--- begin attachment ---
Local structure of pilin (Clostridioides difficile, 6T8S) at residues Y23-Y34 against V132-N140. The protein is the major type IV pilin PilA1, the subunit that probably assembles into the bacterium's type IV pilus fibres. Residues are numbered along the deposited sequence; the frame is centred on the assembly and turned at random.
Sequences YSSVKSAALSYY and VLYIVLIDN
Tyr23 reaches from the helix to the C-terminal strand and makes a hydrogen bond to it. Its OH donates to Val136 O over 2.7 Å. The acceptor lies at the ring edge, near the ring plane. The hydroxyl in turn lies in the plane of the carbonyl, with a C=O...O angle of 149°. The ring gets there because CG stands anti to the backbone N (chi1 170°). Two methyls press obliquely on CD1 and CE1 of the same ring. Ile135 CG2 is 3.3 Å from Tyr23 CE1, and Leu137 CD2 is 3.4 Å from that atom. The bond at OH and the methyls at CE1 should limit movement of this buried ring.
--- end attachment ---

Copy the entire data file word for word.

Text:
Local structure of pilin (Clostridioides difficile, 6T8S) at residues Y23-Y34 against V132-N140. The protein is the major type IV pilin PilA1, the subunit that probably assembles into the bacterium's type IV pilus fibres. Residues are numbered along the deposited sequence; the frame is centred on the assembly and turned at random.
Sequences YSSVKSAALSYY and VLYIVLIDN
Tyr23 reaches from the helix to the C-terminal strand and makes a hydrogen bond to it. Its OH donates to Val136 O over 2.7 Å. The acceptor lies at the ring edge, near the ring plane. The hydroxyl in turn lies in the plane of the carbonyl, with a C=O...O angle of 149°. The ring gets there because CG stands anti to the backbone N (chi1 170°). Two methyls press obliquely on CD1 and CE1 of the same ring. Ile135 CG2 is 3.3 Å from Tyr23 CE1, and Leu137 CD2 is 3.4 Å from that atom. The bond at OH and the methyls at CE1 should limit movement of this buried ring.